My favourite assignment was when I was a reporter and I went to Serbia in 1999 to cover the war. I was in Belgrade for two weeks. It was scary, dangerous, bombs were falling around us, there was a lot of tension. It was scary but it was also exciting. So I think that of all the assignments that I’ve done, that would be my favourite.
8. And what was your least favourite assignment?
My least favourite assignment, I suppose.. You know sometimes as a journalist you have to go somewhere with the Prime Minister, you’ve to attend some event, you have to cover a boring speech or function. As a young reporter, you have to do these things. So I think probably the time when I had to cover some speech by the Prime Minister or President, that would have been my least favourite.
9. What are some of the challenges you face in your job?
The fact that people are not always as skilled as you’d like them to be. There’s lots of competition from other newspapers, from TV, and sometimes my reporters won’t have a story that another newspaper will have or they’re not able to get a story that another newspaper has, or a TV station has. The serious challenges are dealing with a highly competitive news environment with limited staff.
10. Was this the career you thought you’d have when you were a child? Or did you want to be something else?
When I was a child I was always attracted by the world of international politics and diplomacy. Some of my earlier memories…I used to keep a scrapbook, for example, of wars and conflicts around the world. I was interested in Palestine. So I always dreamt of becoming a diplomat who would help to resolve some of these difficult problems. When I became older, I became more interested in becoming a teacher, a professor. So I started studying Economics, the idea was that I would teach Economics in a university. But when I was doing my graduate degree I got more interested in politics and journalism. So you can say that by the time I was 28-29, I decided firmly that I wanted to be a journalist.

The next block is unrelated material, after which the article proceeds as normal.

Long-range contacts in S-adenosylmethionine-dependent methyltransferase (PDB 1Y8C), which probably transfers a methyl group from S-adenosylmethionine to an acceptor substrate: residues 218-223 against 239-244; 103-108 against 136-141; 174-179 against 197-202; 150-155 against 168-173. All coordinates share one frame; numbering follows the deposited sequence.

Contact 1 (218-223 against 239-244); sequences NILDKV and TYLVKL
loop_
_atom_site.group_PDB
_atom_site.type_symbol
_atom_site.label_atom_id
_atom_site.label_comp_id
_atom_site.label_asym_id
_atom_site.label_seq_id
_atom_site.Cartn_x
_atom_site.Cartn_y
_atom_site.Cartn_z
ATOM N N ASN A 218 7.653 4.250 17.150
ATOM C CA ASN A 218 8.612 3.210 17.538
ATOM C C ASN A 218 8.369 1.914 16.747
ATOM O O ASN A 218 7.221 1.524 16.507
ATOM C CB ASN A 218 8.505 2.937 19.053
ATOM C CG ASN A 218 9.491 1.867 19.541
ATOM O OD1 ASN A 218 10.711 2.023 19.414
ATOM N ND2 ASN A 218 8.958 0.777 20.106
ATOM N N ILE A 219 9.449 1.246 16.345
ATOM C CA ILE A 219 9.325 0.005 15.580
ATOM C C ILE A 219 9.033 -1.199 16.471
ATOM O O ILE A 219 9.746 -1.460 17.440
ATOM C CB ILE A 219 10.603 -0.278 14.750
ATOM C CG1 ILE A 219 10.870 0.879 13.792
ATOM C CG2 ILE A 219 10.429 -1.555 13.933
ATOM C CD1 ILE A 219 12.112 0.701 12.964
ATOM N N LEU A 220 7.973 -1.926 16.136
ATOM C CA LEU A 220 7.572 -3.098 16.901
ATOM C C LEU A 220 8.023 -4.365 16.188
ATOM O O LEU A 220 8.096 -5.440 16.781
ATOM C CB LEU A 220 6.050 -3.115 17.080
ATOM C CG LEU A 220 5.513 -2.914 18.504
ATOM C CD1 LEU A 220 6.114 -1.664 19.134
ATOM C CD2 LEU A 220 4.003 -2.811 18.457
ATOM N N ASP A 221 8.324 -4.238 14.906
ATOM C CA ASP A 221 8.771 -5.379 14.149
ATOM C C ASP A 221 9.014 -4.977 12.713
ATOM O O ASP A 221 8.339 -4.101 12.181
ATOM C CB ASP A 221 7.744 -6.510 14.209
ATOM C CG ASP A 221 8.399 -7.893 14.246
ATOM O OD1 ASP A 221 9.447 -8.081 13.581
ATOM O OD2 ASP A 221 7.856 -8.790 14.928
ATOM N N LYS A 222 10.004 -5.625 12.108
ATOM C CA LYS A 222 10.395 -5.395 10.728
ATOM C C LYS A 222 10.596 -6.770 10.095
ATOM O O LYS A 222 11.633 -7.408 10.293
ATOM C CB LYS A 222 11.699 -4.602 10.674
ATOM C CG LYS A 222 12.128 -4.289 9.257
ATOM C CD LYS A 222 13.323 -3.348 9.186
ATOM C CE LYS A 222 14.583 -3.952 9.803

11. What gives you the most satisfaction in your job, what makes you the most satisfied that you’ve achieved something?
Satisfaction can come in many ways. It can come from something as simple as getting a letter from a reader who says “a story you carried has really touched my life and I thank you for carrying that story.” Or we write a story and because of that story a road gets repaired, or a hospital gets fixed, or somebody corrupt gets investigated. When stories we write in our paper have some kind of impact on the public, that’s the biggest source of satisfaction.
12. If you weren’t a journalist, what else do you think you’d be?
Oh, that’s a tough question! If I were not a journalist, I guess I would be maybe a scholar, maybe a researcher. Yeah, I think  a researcher, somebody who works in a think-tank, writing books, I think that’s what I would be. I don’t think I’m suited for any kind of office job.
13. What skills are required for your job?
Nothing other than good English, and honesty, integrity. And the desire to tell stories. You have to be interested in the world around you, that’s the only requirement.
14.. What is something that is not  generally associated with journalism but that you have to do, something that people don’t really know about journalism?
I think that people don’t imagine that journalists have to read a lot, they have to keep educating themselves about different topics. People assume that journalists just know everything. Whereas actually, a lot of hard work goes into being a journalist. The best journalists are those who take the time and effort to really study the subject they write about. That’s not appreciated much. People either assume that journalists are ignorant, or that they know it all.
15. What advice do  you have for an aspiring journalist?
My advice to an aspiring journalist would be to make sure that your writing skills are good, excellent. Practice writing, practice telling stories. Get into the habit of writing, whether it’s for a school journal, or a college newspaper. You also need to enjoy interacting with people. So if you are shy and don’t like talking to people, you need to get into the habit of meeting people, talking to them, get interested in their lives. All of that is something an aspiring journalist needs to practice.